The Gospel selection from Luke for this Third Sunday of Lent comes in two parts. The first part speaks of two different tragedies that are recent in the minds of those in the crowd following Jesus. The second part of the Gospel passage is a parable from our Lord concerning a fig tree.
In the parable of the fig tree, Jesus tells the story of an orchard owner who comes upon a fig tree in his orchard and states that he wants the tree cut down because it has not produced fruit. This is not a rash decision on the part of the orchard owner because this is the third year that the tree has not produced fruit. The gardener intercedes asking the owner for more time to work with the tree. If the tree still does not bear fruit then it will be cut down.
This parable shows us the patience of God the Father and the mercy that he extends to us sinners, but it’s a mercy that is limited in time. The tree is given time but it must produce fruit. The tree will be helped by the gardener. The gardener is the Lord Jesus who intercedes on our behalf. He seeks to show us the way and he freely gives us grace to help us produce fruitful lives that are worthy of our Father in heaven. We must remember that the time to produce this fruit is limited to this earthly life, however long that will be, which brings us back to the first part of the Gospel passage.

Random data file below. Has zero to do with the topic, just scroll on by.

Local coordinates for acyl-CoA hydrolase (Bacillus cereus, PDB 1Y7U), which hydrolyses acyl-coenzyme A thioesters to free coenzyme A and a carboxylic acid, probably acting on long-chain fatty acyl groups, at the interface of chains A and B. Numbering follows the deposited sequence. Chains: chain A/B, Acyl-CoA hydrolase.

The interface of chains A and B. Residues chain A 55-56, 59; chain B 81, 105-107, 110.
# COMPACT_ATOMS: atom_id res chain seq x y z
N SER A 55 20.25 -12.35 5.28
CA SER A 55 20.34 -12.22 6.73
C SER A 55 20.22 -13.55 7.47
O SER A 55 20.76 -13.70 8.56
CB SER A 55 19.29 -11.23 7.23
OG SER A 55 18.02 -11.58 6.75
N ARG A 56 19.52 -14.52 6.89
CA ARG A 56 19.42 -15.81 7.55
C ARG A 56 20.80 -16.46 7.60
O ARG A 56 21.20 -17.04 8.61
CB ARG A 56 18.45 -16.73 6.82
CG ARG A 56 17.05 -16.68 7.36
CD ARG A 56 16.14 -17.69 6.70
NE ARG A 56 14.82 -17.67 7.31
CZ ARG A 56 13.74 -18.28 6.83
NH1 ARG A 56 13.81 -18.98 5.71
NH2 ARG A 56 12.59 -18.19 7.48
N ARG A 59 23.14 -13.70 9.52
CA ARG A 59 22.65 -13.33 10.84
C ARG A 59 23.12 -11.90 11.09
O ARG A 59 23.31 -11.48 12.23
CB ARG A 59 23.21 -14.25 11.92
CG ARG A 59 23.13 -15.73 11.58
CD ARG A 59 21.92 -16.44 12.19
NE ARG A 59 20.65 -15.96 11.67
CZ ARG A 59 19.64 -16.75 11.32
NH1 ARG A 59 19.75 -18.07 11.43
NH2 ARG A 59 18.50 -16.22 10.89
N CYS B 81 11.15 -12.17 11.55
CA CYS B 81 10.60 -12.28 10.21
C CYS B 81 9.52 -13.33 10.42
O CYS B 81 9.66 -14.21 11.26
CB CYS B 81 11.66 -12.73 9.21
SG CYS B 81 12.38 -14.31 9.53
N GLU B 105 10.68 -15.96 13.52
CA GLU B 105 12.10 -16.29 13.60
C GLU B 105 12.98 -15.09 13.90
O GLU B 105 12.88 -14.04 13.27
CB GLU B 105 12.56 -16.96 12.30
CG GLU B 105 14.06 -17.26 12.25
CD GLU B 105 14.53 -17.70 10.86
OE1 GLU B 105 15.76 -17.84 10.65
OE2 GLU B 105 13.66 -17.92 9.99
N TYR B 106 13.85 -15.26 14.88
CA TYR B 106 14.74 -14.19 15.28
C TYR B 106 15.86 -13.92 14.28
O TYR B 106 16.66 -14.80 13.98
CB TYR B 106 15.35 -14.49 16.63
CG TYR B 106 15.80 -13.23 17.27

Jesus speaks of two events at the beginning of this Gospel passage. The first is an atrocity committed against a group of Galileans by the Roman governor, Pontius Pilate. The second event is the collapse of a tower at Siloam that kills eighteen people. Neither event is a direct act willed by God but rather they are events that are allowed by his permissive will; in other words, things happen. The first act is of one person choosing to cause harm and the second is an accident; neither act directly involve action on the part of God.
Brining the two parts of the Gospel together reminds us that we must be about producing the fruit of the Kingdom of God in our lives. God expects this of us and he has a right to that expectation. We can only be about this work in the present life; the same is true for repentance and conversion as they can only happen in this life as well. None of us knows how long this present life will last because we do not know what tomorrow might bring or if there will even be a tomorrow for us. Therefore, we must be about the business of the Kingdom of God right now! A true disciple does not procrastinate in fulfilling the will of God in their life, but allows the work of the Kingdom to be a guiding force in their everyday living.
As always, the Saints have wisdom to impart to us and I will leave you with a word from two of them. St. John Bosco tells us “do not put off till tomorrow the good you can do today.” St. Augustine admonishes us to know that “God has promised forgiveness to your repentance, but he has not promised tomorrow to your procrastination.”